For Twitter, I check my "mentions" within various Twitter clients as well as a search for my username "mathowie" and my full name. There's a new "your tweets, retweeted" feature only available on twitter.com itself (is it in the API yet? I haven't found any other clients with this information). I'm a bigger fan of favorites than retweets and I usually find enough info from favstar, where I look at my recent posts with favorites, but of course that's an outside service that scrapes the content and it's not complete (I've tried 2 or 3 other twitter favorite trackers and they all report different # of favorites and often show different people). The service BackTweets.com lets me track a feed of mentions of my blog URL in any tweet and it does a pretty good job.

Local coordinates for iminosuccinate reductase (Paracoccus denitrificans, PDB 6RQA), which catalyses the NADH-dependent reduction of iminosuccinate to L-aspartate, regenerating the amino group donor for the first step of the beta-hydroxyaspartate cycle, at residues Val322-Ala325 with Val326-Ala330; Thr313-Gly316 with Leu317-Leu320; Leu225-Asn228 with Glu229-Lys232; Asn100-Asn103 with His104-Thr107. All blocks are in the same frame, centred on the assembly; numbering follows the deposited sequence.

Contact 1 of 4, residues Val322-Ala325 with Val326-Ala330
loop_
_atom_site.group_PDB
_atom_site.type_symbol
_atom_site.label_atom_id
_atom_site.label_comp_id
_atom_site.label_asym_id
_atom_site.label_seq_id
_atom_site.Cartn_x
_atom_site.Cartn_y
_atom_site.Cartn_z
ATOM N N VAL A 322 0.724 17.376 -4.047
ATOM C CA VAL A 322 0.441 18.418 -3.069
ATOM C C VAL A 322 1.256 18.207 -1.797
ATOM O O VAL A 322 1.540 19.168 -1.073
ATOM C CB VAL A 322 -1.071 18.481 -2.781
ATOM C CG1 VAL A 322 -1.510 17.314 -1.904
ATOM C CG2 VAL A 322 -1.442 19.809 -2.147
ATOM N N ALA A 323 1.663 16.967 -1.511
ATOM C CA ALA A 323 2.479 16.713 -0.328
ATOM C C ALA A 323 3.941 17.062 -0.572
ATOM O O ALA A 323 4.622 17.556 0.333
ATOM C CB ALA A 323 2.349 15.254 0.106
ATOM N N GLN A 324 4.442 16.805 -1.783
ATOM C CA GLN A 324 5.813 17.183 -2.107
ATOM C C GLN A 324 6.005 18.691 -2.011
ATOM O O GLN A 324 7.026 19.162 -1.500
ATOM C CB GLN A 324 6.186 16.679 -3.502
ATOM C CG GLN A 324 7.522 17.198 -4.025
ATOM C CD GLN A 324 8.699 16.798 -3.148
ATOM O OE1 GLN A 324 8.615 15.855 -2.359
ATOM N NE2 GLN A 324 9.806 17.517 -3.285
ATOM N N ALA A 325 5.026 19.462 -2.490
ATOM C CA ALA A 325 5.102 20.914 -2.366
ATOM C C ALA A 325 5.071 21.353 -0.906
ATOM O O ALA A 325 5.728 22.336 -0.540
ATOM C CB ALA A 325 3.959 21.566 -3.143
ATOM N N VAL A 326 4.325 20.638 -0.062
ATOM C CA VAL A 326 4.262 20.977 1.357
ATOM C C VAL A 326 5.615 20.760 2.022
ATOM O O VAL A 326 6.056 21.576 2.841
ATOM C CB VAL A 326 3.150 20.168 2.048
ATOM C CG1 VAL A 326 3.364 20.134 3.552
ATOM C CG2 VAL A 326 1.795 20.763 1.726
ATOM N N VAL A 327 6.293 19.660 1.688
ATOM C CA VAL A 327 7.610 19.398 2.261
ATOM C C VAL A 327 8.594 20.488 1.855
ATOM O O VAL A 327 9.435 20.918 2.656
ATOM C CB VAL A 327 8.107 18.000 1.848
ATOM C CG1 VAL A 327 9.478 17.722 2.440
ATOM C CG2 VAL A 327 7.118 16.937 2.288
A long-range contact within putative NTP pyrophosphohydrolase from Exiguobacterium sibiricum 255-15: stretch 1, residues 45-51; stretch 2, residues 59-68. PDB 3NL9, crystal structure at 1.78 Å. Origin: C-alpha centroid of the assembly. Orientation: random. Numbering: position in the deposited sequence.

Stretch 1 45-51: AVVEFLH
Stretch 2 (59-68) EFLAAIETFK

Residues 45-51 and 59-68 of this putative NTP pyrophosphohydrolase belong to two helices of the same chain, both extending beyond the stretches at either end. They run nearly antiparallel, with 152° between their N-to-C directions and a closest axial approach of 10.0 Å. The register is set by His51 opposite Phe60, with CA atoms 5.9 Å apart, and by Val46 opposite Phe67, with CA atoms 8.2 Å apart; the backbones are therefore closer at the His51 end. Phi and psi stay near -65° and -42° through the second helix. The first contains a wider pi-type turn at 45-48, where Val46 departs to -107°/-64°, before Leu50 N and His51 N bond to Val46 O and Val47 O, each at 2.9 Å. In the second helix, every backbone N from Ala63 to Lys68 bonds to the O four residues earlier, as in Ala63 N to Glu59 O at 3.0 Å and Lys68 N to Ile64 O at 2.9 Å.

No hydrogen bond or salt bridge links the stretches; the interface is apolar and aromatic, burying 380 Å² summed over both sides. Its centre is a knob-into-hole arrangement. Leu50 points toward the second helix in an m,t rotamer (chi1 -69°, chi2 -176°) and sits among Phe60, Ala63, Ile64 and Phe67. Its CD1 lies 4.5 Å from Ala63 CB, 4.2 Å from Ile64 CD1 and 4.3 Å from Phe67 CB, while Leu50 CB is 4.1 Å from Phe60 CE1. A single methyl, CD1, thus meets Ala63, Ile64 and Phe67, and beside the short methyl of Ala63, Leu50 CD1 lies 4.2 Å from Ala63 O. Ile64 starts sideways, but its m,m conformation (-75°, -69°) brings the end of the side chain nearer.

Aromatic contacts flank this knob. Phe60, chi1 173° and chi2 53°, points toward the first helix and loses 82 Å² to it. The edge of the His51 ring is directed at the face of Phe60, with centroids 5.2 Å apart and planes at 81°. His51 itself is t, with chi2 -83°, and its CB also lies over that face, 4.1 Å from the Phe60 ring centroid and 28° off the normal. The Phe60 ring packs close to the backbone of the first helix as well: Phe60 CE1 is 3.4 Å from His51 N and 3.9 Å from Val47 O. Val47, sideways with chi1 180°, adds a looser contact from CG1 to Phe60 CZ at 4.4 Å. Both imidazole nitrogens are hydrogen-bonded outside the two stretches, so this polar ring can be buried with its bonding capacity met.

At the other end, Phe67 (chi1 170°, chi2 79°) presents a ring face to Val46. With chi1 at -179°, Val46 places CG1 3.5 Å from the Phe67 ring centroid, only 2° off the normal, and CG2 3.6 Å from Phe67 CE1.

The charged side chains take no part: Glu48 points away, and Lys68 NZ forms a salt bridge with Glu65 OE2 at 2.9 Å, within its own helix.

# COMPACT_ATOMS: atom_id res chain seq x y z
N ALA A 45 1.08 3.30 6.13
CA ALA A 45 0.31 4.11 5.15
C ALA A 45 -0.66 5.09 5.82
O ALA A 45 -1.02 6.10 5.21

For Tumblr and other blogs mentioning my posts, I use an old citations search at bloglines set to search all RSS feeds for my domain. I do this for several domains where I write stuff. Here's the search for my personal blog URL. I've used this tool for almost five years and it still does the trick.

I have an account at FriendFeed, and it thankfully just emails me when someone comments on anything in my feed, which is handy and direct (but could get annoying if it was more than once or twice a day).

At Delicious, I follow a network of 63 people that mark interesting stuff and sometimes my own stuff shows up there. If not, I can do a backlink search and save the resulting URL to see how many people liked it enough to save it and if they said anything about it. I wish the backlink search let me look for anything with my domain in it, but it is specific to every single bookmark but something is better than nothing there.